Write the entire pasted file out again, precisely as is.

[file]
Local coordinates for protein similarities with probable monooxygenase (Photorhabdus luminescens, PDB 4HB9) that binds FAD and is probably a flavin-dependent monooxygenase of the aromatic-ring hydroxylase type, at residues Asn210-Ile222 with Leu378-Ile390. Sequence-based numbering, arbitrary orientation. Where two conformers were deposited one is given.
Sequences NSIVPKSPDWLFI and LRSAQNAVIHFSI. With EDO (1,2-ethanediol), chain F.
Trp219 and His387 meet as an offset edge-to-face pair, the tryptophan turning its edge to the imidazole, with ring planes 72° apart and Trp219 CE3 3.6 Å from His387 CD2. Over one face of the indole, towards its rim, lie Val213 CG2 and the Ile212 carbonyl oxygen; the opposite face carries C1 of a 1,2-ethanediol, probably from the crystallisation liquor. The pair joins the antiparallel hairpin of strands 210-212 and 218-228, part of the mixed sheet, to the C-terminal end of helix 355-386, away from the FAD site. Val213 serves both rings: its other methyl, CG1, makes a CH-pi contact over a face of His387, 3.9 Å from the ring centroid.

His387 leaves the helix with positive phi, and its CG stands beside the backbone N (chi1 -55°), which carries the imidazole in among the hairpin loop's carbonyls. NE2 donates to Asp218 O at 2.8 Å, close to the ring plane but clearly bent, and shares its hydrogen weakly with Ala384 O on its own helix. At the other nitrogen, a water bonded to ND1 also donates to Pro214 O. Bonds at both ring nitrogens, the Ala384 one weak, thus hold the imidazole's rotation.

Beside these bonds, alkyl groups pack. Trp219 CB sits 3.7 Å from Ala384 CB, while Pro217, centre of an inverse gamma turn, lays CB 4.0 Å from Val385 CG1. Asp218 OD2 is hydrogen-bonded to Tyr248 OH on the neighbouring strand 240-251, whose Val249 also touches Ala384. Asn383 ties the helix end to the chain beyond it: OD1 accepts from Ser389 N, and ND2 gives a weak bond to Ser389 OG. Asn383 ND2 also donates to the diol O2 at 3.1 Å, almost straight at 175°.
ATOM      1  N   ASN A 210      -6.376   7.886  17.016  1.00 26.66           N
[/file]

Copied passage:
Local coordinates for protein similarities with probable monooxygenase (Photorhabdus luminescens, PDB 4HB9) that binds FAD and is probably a flavin-dependent monooxygenase of the aromatic-ring hydroxylase type, at residues Asn210-Ile222 with Leu378-Ile390. Sequence-based numbering, arbitrary orientation. Where two conformers were deposited one is given.
Sequences NSIVPKSPDWLFI and LRSAQNAVIHFSI. With EDO (1,2-ethanediol), chain F.
Trp219 and His387 meet as an offset edge-to-face pair, the tryptophan turning its edge to the imidazole, with ring planes 72° apart and Trp219 CE3 3.6 Å from His387 CD2. Over one face of the indole, towards its rim, lie Val213 CG2 and the Ile212 carbonyl oxygen; the opposite face carries C1 of a 1,2-ethanediol, probably from the crystallisation liquor. The pair joins the antiparallel hairpin of strands 210-212 and 218-228, part of the mixed sheet, to the C-terminal end of helix 355-386, away from the FAD site. Val213 serves both rings: its other methyl, CG1, makes a CH-pi contact over a face of His387, 3.9 Å from the ring centroid.

His387 leaves the helix with positive phi, and its CG stands beside the backbone N (chi1 -55°), which carries the imidazole in among the hairpin loop's carbonyls. NE2 donates to Asp218 O at 2.8 Å, close to the ring plane but clearly bent, and shares its hydrogen weakly with Ala384 O on its own helix. At the other nitrogen, a water bonded to ND1 also donates to Pro214 O. Bonds at both ring nitrogens, the Ala384 one weak, thus hold the imidazole's rotation.

Beside these bonds, alkyl groups pack. Trp219 CB sits 3.7 Å from Ala384 CB, while Pro217, centre of an inverse gamma turn, lays CB 4.0 Å from Val385 CG1. Asp218 OD2 is hydrogen-bonded to Tyr248 OH on the neighbouring strand 240-251, whose Val249 also touches Ala384. Asn383 ties the helix end to the chain beyond it: OD1 accepts from Ser389 N, and ND2 gives a weak bond to Ser389 OG. Asn383 ND2 also donates to the diol O2 at 3.1 Å, almost straight at 175°.
ATOM      1  N   ASN A 210      -6.376   7.886  17.016  1.00 26.66           N